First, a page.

Now, with the potential loss of affordable health care on the horizon, my wife is facing a similar situation with her pre-existing conditions And even if these conditions are" covered " by a hacked up version of ACA, there is no guarantee that the costs will remain affordable to Americans who need it..This country can't afford a return to the "old days" and the "High Risk Pools".
Anyone is "one step away" from a financial disaster due to the onset of a serious medical condition even WITH health insurance. Believe me, I lived it first hand, and I didn't see it coming.
Christina in Texas
My husband and I are self-employed small business owners with pre-existing conditions that had us on the brink of disability prior to receiving care under the Affordable Care Act: He has a spine injury and I have Lupus. Now we are not only able to work full time, we are able to enjoy our hobbies, engage with our community, and even think about buying a house and starting a family. None of this would be possible if we didn't have health insurance to help us afford the tests, treatments, and therapies we need to stay well!
J in Texas
The Senate Bill would allow insurers to not cover essential health benefits that were guaranteed to us under the ACA — including mental health benefits. Being able to manage mental health issues means that people like me have the possibility of having a far better quality of life. Not being able to access these essential services makes it far more likely for us to end up hospitalized, to be unable to function normally, and often for us to even stay alive. We are also in the height of an opioid epidemic in this country — it's a national emergency, and this is going to make it far, far worse. I manage my mental health condition well right now — I am lucky to have access to insurance that covers my medication (if not my doctor) and the blood tests I need. With medication and care I live a full life — I contribute to society, I can hold down a job, take care of my family, and I would not be able to do this without access to care. Why on earth should this be ripped away from me and so many others? It's cruel, stigmatizing, and awful. This bill is breathtakingly cruel.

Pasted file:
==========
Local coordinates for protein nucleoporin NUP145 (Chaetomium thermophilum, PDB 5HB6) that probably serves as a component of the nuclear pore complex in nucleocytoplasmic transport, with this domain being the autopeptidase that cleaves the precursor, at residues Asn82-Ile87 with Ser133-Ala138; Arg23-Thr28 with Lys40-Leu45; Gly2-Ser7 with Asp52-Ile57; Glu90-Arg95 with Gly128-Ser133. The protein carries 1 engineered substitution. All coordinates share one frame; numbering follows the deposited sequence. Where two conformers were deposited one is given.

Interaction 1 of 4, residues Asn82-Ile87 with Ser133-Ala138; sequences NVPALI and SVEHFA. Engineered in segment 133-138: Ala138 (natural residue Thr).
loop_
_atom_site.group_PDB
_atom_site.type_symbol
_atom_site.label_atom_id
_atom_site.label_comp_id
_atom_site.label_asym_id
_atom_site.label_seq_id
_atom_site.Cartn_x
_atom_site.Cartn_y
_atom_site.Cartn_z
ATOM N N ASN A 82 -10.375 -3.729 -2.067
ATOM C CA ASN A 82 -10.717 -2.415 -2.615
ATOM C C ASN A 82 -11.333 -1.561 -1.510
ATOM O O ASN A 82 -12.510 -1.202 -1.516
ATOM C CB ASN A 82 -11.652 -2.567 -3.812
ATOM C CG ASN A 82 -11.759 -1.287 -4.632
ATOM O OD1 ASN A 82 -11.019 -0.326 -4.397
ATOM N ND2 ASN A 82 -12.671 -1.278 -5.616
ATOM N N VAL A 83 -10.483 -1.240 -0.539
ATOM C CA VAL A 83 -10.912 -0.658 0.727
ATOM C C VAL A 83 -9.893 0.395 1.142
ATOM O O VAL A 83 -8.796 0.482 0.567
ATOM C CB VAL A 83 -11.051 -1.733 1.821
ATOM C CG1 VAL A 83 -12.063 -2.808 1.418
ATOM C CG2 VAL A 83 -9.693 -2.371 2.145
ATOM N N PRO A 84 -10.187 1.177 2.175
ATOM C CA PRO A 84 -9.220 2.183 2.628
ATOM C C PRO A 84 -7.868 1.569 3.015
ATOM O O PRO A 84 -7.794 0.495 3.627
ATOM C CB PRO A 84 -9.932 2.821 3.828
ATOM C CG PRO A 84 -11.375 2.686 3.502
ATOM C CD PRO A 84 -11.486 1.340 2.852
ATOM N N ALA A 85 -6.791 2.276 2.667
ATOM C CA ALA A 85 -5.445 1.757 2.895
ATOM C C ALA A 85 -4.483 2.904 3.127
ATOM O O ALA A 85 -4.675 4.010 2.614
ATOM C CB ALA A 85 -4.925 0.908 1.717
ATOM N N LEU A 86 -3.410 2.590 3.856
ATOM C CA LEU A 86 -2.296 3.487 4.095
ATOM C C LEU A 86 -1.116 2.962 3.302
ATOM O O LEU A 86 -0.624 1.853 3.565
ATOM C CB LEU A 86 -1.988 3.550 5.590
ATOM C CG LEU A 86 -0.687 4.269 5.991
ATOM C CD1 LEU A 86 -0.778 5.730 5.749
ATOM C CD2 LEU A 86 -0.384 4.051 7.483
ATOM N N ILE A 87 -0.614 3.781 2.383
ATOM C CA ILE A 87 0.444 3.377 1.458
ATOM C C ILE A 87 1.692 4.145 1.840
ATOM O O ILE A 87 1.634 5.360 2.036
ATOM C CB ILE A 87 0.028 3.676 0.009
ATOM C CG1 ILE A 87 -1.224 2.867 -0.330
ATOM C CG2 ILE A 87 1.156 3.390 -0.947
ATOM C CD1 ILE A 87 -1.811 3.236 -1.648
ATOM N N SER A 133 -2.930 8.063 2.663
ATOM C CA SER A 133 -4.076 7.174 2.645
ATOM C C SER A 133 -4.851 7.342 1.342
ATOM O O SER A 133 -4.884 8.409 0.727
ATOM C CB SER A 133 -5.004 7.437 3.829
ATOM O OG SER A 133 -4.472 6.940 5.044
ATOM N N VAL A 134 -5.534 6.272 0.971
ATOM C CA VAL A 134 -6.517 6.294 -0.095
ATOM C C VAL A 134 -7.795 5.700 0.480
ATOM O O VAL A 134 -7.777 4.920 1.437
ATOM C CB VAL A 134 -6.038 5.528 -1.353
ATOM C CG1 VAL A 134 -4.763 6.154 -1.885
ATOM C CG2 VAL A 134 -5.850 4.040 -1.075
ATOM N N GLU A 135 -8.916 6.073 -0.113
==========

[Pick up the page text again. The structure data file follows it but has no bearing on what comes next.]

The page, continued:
Morgaine in Texas
Duncan in Texas
Katharine in Texas
Catherine in Texas
Debra in Texas
Julia in Texas
A Medical Student in Texas
Samantha in Texas
Jack in Texas
My best friend, now dead, was a victim of the healthcare system/Medicaid when she was alive. This was pre-ACA. She died in 2010. Misty Miller needed a life-saving liver-transplant. She had been sick for many years, but managed to work a full-time job in IT so that she could keep her insurance. Once she finally became too sick to work full time, she dropped to part-time.